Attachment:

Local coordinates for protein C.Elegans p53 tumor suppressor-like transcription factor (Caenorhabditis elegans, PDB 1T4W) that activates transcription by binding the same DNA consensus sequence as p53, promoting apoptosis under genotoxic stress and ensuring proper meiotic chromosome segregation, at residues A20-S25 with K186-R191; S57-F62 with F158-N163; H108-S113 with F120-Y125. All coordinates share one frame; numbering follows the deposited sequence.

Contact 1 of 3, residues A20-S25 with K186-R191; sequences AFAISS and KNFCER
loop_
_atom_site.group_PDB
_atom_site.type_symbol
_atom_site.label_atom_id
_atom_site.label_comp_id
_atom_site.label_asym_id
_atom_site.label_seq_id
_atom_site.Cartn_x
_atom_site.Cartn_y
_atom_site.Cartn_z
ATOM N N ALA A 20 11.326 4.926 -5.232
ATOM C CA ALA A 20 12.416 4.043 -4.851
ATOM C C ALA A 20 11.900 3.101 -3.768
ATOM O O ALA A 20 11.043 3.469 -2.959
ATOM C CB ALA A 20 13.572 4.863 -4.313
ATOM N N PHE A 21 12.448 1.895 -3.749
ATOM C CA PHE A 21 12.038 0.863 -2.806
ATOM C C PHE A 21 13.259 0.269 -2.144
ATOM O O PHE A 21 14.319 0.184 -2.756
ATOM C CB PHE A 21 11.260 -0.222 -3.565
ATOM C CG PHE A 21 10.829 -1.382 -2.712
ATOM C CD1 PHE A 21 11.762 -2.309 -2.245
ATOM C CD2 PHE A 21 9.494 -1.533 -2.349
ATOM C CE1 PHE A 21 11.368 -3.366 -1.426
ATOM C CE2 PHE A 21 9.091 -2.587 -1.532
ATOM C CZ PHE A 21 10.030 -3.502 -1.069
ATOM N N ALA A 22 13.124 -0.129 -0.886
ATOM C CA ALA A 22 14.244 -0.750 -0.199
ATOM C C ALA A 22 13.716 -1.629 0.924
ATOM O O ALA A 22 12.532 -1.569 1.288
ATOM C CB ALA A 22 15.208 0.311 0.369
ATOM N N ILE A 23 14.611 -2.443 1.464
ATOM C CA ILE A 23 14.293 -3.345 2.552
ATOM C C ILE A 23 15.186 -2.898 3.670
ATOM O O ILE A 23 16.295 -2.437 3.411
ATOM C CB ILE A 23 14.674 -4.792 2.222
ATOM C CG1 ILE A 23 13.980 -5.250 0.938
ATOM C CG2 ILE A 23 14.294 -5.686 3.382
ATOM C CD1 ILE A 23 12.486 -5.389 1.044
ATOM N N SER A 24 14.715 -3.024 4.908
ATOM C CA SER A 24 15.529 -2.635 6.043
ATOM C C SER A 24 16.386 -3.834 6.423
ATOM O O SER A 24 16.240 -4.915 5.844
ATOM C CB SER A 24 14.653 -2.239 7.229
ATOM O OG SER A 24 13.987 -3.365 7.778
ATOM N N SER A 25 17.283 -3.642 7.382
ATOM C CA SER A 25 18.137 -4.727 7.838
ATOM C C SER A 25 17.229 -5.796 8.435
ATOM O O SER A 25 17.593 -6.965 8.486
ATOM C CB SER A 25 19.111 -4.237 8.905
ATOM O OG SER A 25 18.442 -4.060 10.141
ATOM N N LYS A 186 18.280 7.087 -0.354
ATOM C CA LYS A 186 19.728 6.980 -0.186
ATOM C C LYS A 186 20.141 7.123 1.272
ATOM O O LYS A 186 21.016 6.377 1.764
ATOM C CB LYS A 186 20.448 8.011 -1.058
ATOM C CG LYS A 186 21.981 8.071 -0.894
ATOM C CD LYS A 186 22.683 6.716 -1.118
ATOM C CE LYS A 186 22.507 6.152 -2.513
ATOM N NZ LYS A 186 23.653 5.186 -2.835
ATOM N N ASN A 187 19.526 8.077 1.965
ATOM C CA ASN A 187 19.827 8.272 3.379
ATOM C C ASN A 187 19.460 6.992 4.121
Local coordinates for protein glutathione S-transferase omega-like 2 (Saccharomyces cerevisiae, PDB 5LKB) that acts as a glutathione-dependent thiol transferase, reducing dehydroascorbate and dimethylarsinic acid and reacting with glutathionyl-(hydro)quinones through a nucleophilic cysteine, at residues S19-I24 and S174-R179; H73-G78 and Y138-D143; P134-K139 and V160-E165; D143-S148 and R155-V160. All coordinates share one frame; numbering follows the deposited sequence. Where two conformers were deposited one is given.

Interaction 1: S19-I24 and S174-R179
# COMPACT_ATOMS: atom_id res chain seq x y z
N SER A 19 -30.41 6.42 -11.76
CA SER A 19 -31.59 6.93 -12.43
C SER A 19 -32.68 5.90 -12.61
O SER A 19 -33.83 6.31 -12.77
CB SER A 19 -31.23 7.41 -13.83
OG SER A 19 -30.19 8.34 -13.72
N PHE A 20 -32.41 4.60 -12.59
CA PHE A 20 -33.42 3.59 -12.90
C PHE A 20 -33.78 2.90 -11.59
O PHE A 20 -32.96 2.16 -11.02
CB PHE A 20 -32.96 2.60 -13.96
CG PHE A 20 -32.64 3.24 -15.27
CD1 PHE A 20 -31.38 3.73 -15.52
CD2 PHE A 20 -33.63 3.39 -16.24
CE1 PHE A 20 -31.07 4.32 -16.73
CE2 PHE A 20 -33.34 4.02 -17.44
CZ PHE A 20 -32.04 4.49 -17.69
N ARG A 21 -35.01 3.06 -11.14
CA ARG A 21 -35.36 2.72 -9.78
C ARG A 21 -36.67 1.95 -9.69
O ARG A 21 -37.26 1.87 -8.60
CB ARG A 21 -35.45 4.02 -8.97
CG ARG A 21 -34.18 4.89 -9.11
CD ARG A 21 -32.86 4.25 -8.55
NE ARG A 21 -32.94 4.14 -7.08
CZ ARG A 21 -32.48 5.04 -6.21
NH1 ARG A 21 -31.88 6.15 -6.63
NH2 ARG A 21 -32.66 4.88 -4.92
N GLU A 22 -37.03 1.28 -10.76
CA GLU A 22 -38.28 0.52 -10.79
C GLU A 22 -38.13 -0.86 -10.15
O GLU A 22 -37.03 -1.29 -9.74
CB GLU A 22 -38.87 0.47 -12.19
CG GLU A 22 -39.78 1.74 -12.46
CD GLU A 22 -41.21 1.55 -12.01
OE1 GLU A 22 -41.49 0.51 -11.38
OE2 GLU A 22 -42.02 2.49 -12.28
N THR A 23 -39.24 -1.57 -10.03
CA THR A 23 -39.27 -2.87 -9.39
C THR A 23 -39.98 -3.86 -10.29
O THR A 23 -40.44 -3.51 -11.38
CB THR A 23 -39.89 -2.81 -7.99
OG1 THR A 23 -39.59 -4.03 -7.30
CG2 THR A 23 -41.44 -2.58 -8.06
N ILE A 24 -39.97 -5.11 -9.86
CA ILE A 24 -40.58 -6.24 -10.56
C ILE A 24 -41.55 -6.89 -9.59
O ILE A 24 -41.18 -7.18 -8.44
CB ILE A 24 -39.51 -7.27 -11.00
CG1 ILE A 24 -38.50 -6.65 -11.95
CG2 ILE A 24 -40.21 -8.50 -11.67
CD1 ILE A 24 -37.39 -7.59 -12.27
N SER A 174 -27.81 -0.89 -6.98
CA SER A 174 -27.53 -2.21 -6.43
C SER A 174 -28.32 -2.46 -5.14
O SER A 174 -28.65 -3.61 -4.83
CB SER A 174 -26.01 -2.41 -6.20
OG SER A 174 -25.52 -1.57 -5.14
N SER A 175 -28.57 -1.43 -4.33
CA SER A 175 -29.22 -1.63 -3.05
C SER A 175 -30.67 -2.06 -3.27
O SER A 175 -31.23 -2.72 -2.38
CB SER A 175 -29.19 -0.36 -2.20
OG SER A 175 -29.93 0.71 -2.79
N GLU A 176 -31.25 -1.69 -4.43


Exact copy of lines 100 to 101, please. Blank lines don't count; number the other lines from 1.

O GLU A 22 -37.03 -1.29 -9.74
CB GLU A 22 -38.87 0.47 -12.19